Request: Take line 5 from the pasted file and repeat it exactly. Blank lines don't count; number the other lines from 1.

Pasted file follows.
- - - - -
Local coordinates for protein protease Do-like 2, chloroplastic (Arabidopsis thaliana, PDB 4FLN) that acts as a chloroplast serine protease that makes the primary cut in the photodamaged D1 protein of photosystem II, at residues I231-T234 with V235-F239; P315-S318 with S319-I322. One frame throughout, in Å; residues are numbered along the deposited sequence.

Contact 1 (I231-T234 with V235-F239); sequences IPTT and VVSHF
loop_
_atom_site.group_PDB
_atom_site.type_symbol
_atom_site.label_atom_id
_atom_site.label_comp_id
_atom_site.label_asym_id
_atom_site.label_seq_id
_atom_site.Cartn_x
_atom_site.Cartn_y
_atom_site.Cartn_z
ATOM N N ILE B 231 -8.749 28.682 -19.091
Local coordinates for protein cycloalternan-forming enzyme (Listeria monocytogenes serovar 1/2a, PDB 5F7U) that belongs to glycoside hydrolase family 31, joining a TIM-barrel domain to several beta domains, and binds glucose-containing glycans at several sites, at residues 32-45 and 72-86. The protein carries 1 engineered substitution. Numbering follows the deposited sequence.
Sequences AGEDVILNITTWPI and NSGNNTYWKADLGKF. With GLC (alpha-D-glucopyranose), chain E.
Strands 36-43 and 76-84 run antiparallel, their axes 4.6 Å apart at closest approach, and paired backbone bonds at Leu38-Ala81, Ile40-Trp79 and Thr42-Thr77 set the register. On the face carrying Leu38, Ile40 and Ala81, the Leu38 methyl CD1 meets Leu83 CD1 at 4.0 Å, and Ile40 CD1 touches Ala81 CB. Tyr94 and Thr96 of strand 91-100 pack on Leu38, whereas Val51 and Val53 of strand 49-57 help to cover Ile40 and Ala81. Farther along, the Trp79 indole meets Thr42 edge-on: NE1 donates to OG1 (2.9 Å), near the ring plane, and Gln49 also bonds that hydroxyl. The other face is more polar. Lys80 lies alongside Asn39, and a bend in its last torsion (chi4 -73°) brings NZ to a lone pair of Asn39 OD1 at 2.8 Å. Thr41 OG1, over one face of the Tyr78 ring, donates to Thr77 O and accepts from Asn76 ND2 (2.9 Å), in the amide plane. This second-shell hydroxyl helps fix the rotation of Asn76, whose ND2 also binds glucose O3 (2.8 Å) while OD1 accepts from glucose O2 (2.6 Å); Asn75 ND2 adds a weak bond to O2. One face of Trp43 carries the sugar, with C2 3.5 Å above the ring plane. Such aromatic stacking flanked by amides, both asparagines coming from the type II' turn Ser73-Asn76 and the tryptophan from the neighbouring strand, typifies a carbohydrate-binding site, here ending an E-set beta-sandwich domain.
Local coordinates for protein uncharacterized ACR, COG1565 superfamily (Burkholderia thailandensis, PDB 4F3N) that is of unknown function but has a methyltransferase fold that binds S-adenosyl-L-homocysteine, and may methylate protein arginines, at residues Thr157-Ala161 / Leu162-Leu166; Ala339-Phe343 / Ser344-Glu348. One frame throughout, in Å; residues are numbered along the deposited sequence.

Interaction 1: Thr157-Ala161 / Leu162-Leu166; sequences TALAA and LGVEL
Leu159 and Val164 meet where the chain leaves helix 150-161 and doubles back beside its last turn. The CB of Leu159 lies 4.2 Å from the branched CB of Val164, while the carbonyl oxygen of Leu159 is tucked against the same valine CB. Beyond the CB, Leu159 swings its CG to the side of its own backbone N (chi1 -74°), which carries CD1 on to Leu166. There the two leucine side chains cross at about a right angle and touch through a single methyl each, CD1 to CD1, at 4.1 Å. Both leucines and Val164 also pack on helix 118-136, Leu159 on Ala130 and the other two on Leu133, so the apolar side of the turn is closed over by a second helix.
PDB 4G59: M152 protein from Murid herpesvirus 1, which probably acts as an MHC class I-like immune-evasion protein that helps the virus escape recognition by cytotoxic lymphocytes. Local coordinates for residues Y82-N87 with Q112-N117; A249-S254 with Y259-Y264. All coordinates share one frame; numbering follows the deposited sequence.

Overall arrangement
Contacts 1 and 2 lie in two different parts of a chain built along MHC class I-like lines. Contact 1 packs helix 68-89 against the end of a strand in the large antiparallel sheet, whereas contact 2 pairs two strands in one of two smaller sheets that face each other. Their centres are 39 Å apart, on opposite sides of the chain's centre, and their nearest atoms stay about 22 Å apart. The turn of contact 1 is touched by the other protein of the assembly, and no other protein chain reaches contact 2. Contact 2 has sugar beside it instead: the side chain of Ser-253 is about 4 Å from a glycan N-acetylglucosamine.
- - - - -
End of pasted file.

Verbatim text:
_atom_site.type_symbol